One thing that needs to be kept in mind while foraging, whether doing it in a woodland wilderness or an urban one, is that there is usually competition of one form or another for all wild edibles. And that there may be some incidental threats to contend with as well. It pays to pay attention to the fruits we harvest no matter which environment type we're in. The early birds don't only get the worms in the wee hours of the morning, they also get the choicest ripe berries, and the slow pokes miss out. And carnivorous predator insects,  hunting herbivore insects, can inadvertently become an incidental threat to us when we gather them. When harvesting at night, or any time visibility is low, it is a good idea to put what has been collected into some sort of seal-able container for transport, rather than just loose in a pocket or pouch. Then inspect things more closely in better lighting later.

A rose by any other name, if all we changed was the name, would not only still smell as sweet but it would also still be a member of the Rosaceae family of plants. Which also happens to include apples, cherries, and peaches just to name a few. Roses of many types grow not only in gardens, parks, and parking lots all around the world, but also grow wild in places where old homesteads have been reclaimed by nature. Rose hips, the little round fruit underneath the petals and what is left after the petals fall away, are edible and high in Vitamin C when fresh. They can also make a nice flavorful addition to some recipes, but there will be more on that in the next article on wild edibles to come later this year.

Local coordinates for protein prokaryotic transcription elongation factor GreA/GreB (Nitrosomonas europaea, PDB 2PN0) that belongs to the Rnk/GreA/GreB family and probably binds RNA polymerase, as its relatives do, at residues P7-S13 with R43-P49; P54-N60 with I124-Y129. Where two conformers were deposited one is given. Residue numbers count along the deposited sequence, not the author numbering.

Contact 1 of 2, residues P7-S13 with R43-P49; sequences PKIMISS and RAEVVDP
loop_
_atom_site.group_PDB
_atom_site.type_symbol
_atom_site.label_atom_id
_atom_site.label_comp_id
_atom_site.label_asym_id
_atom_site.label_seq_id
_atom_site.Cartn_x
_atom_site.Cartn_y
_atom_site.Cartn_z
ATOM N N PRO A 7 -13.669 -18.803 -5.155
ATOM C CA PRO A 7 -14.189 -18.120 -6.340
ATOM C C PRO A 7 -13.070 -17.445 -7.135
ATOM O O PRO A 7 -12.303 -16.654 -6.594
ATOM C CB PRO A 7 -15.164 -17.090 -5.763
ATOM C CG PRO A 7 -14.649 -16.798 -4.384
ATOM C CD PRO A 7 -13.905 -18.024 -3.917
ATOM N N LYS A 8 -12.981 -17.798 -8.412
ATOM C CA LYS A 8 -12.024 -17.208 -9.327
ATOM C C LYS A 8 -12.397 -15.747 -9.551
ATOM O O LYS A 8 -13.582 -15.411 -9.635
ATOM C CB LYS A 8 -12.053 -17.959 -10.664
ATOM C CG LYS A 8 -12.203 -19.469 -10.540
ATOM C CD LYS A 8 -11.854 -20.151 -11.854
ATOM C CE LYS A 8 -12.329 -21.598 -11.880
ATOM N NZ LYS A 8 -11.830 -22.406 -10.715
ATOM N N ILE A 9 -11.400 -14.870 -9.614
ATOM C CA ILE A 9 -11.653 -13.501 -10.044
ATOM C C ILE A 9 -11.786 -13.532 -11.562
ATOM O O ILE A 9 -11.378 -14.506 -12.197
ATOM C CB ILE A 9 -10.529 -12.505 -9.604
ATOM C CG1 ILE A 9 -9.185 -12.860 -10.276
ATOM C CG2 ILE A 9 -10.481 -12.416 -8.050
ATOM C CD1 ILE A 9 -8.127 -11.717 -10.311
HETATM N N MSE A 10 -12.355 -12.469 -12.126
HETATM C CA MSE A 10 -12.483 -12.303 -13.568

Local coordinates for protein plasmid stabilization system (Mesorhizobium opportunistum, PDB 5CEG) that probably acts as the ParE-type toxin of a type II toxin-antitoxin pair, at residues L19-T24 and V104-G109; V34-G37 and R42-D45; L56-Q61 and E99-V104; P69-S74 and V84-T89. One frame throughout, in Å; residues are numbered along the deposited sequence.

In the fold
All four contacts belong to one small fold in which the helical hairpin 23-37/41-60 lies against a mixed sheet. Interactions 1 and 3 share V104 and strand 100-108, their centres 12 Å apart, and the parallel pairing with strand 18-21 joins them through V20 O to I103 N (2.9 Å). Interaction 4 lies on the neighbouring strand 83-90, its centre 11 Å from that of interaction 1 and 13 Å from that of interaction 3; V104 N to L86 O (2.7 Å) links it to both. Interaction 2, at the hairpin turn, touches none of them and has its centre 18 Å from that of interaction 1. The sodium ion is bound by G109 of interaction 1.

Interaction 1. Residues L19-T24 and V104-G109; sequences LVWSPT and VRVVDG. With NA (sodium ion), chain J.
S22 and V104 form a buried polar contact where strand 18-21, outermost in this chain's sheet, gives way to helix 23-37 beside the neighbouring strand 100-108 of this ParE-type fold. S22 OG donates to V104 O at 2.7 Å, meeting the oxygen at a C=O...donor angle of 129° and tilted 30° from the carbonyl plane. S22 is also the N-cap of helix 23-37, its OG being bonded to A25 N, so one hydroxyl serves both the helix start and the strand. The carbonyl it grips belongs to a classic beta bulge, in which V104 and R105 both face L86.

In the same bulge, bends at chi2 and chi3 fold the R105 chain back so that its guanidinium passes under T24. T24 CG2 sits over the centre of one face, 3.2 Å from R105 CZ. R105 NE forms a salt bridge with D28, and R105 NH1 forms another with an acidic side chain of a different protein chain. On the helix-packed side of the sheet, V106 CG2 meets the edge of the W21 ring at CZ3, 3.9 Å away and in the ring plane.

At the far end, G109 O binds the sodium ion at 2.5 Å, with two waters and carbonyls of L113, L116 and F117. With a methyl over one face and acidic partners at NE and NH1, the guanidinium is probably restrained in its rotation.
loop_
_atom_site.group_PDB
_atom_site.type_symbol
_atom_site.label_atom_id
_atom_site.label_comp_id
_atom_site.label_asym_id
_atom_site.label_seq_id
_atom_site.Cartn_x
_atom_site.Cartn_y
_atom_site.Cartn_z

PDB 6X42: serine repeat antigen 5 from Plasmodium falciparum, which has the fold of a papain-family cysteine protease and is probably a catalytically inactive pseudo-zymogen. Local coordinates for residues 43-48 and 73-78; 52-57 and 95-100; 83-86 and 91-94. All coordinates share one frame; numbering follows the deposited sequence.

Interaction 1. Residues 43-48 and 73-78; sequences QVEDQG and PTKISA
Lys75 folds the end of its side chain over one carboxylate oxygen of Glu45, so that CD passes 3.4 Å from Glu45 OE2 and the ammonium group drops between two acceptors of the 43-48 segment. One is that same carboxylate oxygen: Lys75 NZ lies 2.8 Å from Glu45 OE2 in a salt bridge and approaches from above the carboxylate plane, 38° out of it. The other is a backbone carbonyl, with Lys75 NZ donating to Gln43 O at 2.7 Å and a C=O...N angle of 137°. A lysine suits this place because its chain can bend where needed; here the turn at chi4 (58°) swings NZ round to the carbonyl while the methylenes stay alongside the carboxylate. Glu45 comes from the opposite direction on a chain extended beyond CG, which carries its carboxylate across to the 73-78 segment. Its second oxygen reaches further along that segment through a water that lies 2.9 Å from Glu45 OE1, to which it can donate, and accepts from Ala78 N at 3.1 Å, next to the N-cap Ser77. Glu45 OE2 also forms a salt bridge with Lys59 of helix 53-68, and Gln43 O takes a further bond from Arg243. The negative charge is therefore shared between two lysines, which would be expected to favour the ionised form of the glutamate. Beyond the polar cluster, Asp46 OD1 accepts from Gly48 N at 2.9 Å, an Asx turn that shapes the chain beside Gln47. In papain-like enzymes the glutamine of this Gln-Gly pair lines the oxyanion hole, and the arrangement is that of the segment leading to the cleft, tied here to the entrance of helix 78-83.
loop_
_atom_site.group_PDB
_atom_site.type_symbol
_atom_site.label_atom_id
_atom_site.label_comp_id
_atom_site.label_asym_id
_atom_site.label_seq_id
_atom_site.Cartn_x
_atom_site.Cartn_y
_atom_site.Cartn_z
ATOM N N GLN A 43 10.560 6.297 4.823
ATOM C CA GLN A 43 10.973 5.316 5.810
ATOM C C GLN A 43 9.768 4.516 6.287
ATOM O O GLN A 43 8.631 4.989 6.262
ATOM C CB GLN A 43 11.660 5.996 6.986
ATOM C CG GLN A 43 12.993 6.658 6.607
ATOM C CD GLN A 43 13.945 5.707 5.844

A lot of the healthiest plants we can eat, various greens like dandelions and herbs like onion chives, grow wild all across the populated temperate regions of the world now, having been introduced there by settlers from other places. Plantain is one such plant. It didn't exist here in North American until it was brought over from Europe. Because of that it has been called “white man's footprint” by some Native Americans. Allium vineale, or wild garlic is another one that was brought over by European settlers. Those are garlic seed heads in a field next to a shopping center in the above image. It is widely distributed, and is considered and invasive weed by many people, but all parts of the plant are edible and have a strong garlic odor and taste to them. The bulbs taste like garlic, but have a slightly different aftertaste. The scapes and seeds are edible as well. Eating the plant, as well as rubbing the oils from the green plant on your person, will help to keep mosquitoes and other biting insects away.

 

There is usually a lot more to the world around us than meets our eyes if we don't take a few minutes to explore it now and then. And these days there are even some pretty cool plant identification apps for phones, that can identify a lot of the more common plants we see around us every day. Just remember knowledge is power, and the more knowledge you have the less power others will have over you.




Brian Griffin
Brian Griffin

Author

Brian Griffin is an author, photographer, wilderness and survival skills teacher, knife enthusiast, outdoor gear researcher and product development consultant. He has a decades-long history of using and developing outdoor related tools and gear.